– Bob Bahr reporting, Editor PleinAir Today –

Renee Lammers was spending more than $5 a week on sketchbooks, an amount she deemed too high. So she invented a workaround. Now, that invention is selling like hotcakes in a plein air painting hotspot.

Lead Image: Renee Lammers finds that her sketching can also works as a viewfinder.

Lammers’ invention is the Sketch-N-Can, a handheld steel case a bit bigger than a sardine tin, with an acrylic window in the hinged lid. It comes with a Pigma Micron 05 archival ink pen and some standard 3”-x-5” index cards. In just the few weeks since she has developed the product and started using it, artists on Maine’s Mohegan Island have bought her new gadget, and stores have asked to carry them. “It was the rage on Monhegan, and that really made me smile,” says Lammers.

The Maine artist says she was looking for a solution to her sketchbook problem, and when she contacted a company and received a prototype, unexpected things began to come together. “I like to put my sketches on the back of my paintings, so I want them to look presentable,” Lammers explains. “That means I wanted something waterproof, so they wouldn’t get Gamsol on them in my pack. I found a supplier who had cans with clear lids. I didn’t know that this would be useful, but I found that the lid serves as a viewfinder.”

Lammers’ new invention, the Sketch-N-Can
Lammers’ new invention, the Sketch-N-Can
Lammers using the Sketch-N-Can in Maine
Lammers using the Sketch-N-Can in Maine

That acrylic window can also be drawn on, acting as tracing paper so an artist can check angles of rooflines and such — as long as the ink is soon wiped back off. And finally, Lammers says that because the can is water-resistant, she can have it in view and glance at her sketch while painting, even when rain is threatening. Lammers says that the can is big enough to also hold a cellphone, should an artist want to keep that out of the weather yet handy.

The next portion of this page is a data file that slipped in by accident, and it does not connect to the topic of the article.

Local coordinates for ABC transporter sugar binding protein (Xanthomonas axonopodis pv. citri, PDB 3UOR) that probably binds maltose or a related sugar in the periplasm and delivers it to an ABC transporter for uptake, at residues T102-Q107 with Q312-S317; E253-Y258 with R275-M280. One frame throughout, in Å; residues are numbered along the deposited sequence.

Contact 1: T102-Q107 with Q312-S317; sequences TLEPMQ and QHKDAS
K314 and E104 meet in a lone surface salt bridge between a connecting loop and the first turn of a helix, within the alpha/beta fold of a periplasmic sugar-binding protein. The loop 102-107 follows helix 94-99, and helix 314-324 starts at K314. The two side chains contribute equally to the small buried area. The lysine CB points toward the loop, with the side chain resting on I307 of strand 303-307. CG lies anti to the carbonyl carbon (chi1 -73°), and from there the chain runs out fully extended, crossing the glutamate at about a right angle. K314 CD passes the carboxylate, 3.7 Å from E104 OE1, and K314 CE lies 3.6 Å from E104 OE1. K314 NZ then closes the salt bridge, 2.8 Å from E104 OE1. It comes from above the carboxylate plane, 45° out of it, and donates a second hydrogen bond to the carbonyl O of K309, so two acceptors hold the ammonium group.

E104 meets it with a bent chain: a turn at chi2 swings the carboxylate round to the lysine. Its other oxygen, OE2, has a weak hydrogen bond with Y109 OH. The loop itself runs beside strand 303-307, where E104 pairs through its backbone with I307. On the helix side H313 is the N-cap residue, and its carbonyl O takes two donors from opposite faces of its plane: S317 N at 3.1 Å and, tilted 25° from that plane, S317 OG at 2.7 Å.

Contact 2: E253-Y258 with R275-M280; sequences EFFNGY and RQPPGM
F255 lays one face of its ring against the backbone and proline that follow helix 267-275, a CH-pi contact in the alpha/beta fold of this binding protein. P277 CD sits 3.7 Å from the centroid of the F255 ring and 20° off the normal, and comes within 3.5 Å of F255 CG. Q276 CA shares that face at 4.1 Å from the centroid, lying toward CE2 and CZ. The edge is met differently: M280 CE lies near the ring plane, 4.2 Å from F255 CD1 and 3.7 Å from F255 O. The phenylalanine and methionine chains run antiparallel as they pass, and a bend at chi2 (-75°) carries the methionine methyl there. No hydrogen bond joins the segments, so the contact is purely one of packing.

One of Lammers’ friends, painter Carol L. Douglas, used one and raved about it in a news column she writes. “I don’t tend to buy gizmos, but she had them with her at a paint-out, so I took one and tossed it in my backpack,” Douglas told PleinAir Today. “When I used it, I was surprised at how useful it was. In addition to being small and light, I was able to throw it on the dock and read my sketch without the pages fluttering. For people who like to use viewfinders or want to check their sketch against what’s really there, the plastic cover is a great idea. And since I can refill it at my local office supply store, it turns out to be a good value.”

Lammers says she includes only one pen because she found that including another one made the unit too cumbersome. She sells the Sketch-N-Can for around $20.



Please enter your comment!
Please enter your name here